We’re all generally aware, in the abstract sense of lightning strikes or rabid bats, that identity thieves can hit us. It might happen, one day. But we’re sure the odds of it happening, like slipping in the bath tub, are on our side.
Phil McGrane now knows that’s false security. And it’s got him rattled. In a couple of hours last Thursday, thieves in Illinois stole his online identity and drained Phil and Angella McGrane’s multiple bank accounts with a few thousand each.
“There’s this sense that people have, that this could happen to anybody,” McGrane said. “But we now know as a matter of fact that someone has my Social Security number. That’s not a number I can go change. Or my date of birth. Or Angella’s date of birth. That information is now out there.
“It’s not hypothetically out there, as in ‘You may have been affected by this.’ We know for a fact that it is out there and it forces us to think of security differently and our personally identifying information as not being as personal as it once was.”
How did it happen? The thieves didn’t know or hack his password. They knew so much about him that they were able to create, essentially, a duplicate identity. And they had the bravado to call his bank, from a 208 number, to impersonate him.
“They were able to provide my name, my address, my Social Security number, my wife’s name, her date of birth,” he said. “They were able to provide sufficient identifying information over the phone to reset the password to my online account.”
Once they accessed his online accounts, they reset the password and PIN on his debit card, and transferred money from the six accounts to the debit-card account. They left $23 or $28 in each account. They set up a realistic-sounding Gmail account so email communications would go there, not to Phil.
You may not know Phil McGrane, but you know of him. He’s the chief deputy Ada County clerk who dreamed up the mobile voting booth last year – food truck voting, as he calls it. He was a Republican candidate for secretary of state. He believes in transparency, and he’s practicing what he preaches by sharing his story on Facebook and with the Statesman.
Last Thursday was a typically busy afternoon, with McGrane trying to wrap up work and get to Boise State to pick up tickets to that night’s Bronco game. He noticed a text alert from his bank, so he called the bank to challenge the charge, and tried to get on with work and life.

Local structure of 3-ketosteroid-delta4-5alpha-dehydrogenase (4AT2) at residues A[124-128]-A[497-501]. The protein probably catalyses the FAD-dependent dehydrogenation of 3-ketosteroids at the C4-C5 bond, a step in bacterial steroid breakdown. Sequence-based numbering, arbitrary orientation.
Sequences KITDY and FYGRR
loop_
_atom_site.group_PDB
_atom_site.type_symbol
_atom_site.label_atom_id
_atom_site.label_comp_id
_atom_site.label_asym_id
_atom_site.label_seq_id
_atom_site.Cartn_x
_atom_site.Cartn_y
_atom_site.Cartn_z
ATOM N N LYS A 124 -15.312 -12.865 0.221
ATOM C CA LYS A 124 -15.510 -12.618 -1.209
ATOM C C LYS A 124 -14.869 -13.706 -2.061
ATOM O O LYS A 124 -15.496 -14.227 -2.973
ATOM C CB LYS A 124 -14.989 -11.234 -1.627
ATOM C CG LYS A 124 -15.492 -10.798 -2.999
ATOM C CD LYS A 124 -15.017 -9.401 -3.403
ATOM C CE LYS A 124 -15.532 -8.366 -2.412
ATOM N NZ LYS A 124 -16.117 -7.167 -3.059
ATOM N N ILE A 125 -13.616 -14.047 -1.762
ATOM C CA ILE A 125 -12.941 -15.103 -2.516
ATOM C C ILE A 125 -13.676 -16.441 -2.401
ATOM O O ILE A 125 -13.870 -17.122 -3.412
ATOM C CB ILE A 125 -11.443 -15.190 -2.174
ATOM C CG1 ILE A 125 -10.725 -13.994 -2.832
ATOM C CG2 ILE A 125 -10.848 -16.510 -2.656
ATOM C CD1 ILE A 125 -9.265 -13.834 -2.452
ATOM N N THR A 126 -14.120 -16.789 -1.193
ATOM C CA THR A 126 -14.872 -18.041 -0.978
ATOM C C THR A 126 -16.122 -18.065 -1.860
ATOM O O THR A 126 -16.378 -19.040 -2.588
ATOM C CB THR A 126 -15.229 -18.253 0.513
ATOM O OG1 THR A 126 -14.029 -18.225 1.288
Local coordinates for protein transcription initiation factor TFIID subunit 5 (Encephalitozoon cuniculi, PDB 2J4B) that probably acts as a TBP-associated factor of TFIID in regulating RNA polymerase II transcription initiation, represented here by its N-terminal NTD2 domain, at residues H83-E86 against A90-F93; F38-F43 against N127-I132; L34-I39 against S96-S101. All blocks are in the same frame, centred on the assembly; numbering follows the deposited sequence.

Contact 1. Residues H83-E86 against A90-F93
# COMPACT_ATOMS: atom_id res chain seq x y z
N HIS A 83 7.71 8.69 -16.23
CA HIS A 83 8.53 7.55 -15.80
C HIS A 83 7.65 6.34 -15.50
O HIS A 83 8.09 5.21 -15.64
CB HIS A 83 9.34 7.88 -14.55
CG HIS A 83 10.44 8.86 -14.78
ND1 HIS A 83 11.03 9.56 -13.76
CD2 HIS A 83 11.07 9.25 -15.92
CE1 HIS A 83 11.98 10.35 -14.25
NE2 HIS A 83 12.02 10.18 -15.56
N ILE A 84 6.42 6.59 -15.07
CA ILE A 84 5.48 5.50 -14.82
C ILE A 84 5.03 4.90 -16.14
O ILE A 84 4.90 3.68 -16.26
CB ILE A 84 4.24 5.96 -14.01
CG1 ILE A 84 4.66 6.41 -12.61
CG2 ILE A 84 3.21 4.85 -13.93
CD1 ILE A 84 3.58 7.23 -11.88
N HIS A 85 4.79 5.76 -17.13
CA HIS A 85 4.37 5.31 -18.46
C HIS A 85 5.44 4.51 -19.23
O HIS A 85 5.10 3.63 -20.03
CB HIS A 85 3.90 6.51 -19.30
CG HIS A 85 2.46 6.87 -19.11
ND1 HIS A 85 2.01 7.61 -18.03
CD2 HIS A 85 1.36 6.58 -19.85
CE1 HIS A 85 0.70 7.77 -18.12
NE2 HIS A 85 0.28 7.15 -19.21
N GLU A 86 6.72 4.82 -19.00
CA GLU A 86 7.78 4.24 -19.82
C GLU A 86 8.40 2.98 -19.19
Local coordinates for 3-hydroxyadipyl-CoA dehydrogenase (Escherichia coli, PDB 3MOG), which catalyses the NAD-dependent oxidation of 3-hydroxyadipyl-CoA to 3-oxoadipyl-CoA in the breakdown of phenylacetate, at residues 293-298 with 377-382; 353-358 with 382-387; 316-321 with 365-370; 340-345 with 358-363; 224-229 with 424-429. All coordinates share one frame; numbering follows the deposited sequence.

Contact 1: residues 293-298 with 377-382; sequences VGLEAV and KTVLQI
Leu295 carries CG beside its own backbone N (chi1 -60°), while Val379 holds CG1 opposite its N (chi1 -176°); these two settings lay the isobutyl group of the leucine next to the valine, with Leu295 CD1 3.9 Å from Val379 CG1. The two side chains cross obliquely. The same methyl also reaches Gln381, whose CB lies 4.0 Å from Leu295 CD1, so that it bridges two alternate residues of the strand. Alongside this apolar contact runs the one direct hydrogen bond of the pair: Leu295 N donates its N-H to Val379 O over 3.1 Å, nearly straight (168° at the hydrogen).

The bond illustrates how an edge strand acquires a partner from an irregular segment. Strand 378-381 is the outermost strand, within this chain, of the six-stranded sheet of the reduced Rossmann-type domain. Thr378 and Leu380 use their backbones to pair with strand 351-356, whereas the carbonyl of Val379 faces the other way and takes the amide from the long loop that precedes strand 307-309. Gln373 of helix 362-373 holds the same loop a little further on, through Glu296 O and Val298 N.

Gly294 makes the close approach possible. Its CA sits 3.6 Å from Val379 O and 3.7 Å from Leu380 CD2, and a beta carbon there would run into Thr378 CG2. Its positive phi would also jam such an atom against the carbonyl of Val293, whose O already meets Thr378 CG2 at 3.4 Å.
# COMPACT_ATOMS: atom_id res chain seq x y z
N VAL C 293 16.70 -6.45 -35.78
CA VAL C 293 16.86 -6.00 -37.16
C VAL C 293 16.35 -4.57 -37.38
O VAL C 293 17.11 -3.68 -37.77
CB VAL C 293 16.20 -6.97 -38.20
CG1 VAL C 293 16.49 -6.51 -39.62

When he checked his online account, his password and PIN didn’t work. “I reset my password to my old password,” he said. “Which, in hindsight, feels really stupid, right?”
He picked up the football tickets, but got to thinking about that old password. So back at the office, he reset it to a new, better password. But the bank, seeing multiple password changes, locked his account.
That was good, because McGrane called and got a super-helpful woman at USAA who walked him through what had happened. He realized he’d gotten previous alerts as well. But in the hour or two between the alerts and the response, the thieves had done their damage: multiple charges at Walmarts and Bank of America ATMs in Illinois, mostly $800 but ranging from $700 to $1,000.
“Based on the behavior, it does seem like these are people who knew exactly what they are doing,” McGrane said.
The bank helped him update his security, including a more complicated, multiphase process to log in to his account.
McGrane doesn’t feel he was lackadaisical before, and he’s glad that he’d signed up for alerts on his cards and that he had USAA, a bank that worked with him to make it all right. Like many of us, he and Angella had been reading about the Equifax breach and talking about what to do to secure their accounts and their credit. “Certainly we’ve learned since there’s a lot more we could be doing,” he said. “This is like a 2-by-4 right upside the head.”
They’ve signed up for credit monitoring and are in the process of freezing their credit histories. They’re considering closing those breached accounts and creating new ones. They’ve been advised to work with the IRS to ensure that thieves can’t file a false tax return (to get a refund).
But he’s not confident that even the best security can ultimately stop a smart, determined thief who has “the type and nature of information they had.” And he worries that someone who burrowed so deeply into his accounts may have gotten even more information, including identifying information on his children.
Does he blame this summer’s Equifax breach? “They knew I banked with USAA, which would be information through my credit history,” he said. “I have trouble believing it’s not part of some breach somewhere.”
His message to others: Institute better security now. Get alerts on your accounts. Do your homework. He recommends a practical guide published by The New York Times. And don’t wait.
“In the end of the day, we are fine,” he said. “For me, sharing this information is to help other people avoid similar circumstances.”
McGrane is now smarter and, he hopes, safer. In addition to the lost peace of mind, there was one other big cost to spending an entire evening on the phone with bank security assistants.
“Needless to say,” he said, “we did not go to the football game.”